Phase transitions surround us--for instance, liquid water changes to ice when frozen and to steam when boiled. Now, researchers at the Carnegie Institution for Science* have discovered a new phenomenon of so-called metastability in a liquid phase. A metastable liquid is not quite stable. This state is common in supercooled liquids, which are liquids that cool below the freezing point without turning into a solid or a crystal. Now, scientists report the first experimental evidence of creating a metastable liquid directly by the opposite approach: melting a high-pressure solid crystal of the metal bismuth via a decompression process below its melting point.
The results, reported in the January 23, 2017, issue of Nature Communications, could be important for developing new materials and for understanding the dynamics of planetary interiors, such as earthquakes, because a metastable liquid could act as a lubricant strongly affecting the dynamics of the Earth's interior.
When a crystal structure of bismuth (right) is decompressed from 32,000 atmospheres (3.2 GPa) to 12,000 atmospheres (1.2 GPa) it melts into a liquid at about 23,000 atmospheres (2.3 GPa) (middle). It then recrystallizes at 12,000 atmospheres (left). The so-called metastable liquid produced by this decompression occurs in a pressure-temperature range similar to where the supercooled bismuth is produced. Supercooled liquids are cooled below the freezing point without turning into a solid or a crystal.
Credit: Chuanlong Lin and Guoyin Shen, Carnegie Institution
"Phase transitions come in two basic 'flavors,'" explained Carnegie co-author Guoyin Shen, director of the High-Pressure Collaborative Access Team at the Advanced Photon Source*. "In one type, the chemical bonds do not break as the material goes from one phase to another. But they do alter in orientation and length in an orderly manner.
The other, called reconstructive phase transition, is more chaotic, but the most prevalent in nature and the focus of this study. In these transitions, parts of the chemical bonds are broken and the structure changes significantly when it enters a new phase."
Pressure can be used to change the phase of a material in addition to heating and cooling. The scientists put a form of crystalline bismuth in a pressure-inducing diamond anvil cell, and subjected it to pressures and decompression ranging from 32,000 times atmospheric pressure (3.2 GPa) to 12,000 atmospheres (1.2 GPa) at a temperature of 420° F (489 K). Under decompression only, at about 23,000 atmospheres, bismuth melts into a liquid. Then at 12,000 atmospheres it recrystallizes.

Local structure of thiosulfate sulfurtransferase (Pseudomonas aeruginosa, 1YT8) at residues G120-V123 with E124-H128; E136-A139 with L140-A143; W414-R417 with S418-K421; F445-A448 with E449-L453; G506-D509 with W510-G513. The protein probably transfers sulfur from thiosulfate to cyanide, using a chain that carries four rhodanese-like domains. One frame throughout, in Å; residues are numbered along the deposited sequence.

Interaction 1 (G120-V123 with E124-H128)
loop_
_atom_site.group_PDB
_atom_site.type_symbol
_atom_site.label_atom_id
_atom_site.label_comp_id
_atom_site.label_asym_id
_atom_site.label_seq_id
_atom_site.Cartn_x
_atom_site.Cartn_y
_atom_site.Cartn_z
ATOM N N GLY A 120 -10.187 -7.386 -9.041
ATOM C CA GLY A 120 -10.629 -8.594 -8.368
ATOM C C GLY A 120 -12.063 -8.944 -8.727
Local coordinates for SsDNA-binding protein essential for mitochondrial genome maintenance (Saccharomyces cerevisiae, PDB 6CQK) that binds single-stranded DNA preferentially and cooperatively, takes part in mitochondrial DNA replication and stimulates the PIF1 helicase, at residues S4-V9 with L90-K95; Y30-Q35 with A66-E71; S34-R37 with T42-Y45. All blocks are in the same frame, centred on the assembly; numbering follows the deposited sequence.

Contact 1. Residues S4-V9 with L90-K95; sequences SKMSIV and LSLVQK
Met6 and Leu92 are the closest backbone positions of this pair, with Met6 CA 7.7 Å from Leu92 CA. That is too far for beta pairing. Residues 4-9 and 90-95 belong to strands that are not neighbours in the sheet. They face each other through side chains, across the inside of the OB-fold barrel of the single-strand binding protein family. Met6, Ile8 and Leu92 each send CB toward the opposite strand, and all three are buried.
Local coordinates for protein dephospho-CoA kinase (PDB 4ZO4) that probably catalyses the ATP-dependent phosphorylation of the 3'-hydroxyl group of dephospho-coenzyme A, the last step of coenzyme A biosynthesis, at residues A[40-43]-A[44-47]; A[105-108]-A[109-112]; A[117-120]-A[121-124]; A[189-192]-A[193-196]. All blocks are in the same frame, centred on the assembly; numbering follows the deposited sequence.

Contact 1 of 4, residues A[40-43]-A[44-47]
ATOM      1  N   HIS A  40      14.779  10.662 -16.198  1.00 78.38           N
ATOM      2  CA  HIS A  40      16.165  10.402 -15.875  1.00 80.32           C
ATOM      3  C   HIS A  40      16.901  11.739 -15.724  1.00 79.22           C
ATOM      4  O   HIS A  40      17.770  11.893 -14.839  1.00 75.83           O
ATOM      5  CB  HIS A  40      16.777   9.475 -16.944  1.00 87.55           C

"The richness in crystalline structure of bismuth is particularly useful for witnessing changes in the structure of a material," remarked lead author Chuanlong Lin.
The researchers imaged the changes using a technique called X-ray diffraction, which uses much higher energy X-rays than those we use for medical imaging and can therefore discern structure at the atomic level. They conducted five different compression/decompression rounds of experiments.
"The bismuth displayed a metastable liquid in the process of solid-solid phase transitions under decompression at about 23,000 to 15,000 atmospheres," Lin said.
The scientists also found that the metastable state can endure for hours below the melting point under static conditions. Interestingly, the metastable liquid produced by decompression occurred in a pressure-temperature range that is similar to where supercooled bismuth is produced.
"Because reconstructive phase transitions are the most fundamental type, this research provides a brand new way for understanding how different materials change," Shen said. "It's possible that other materials could display a similar metastable liquid when they undergo reconstructive transitions and that this phenomenon is more prevalent than we thought. The results will no doubt lead to countless surprises in both materials science and planetary science in the coming years."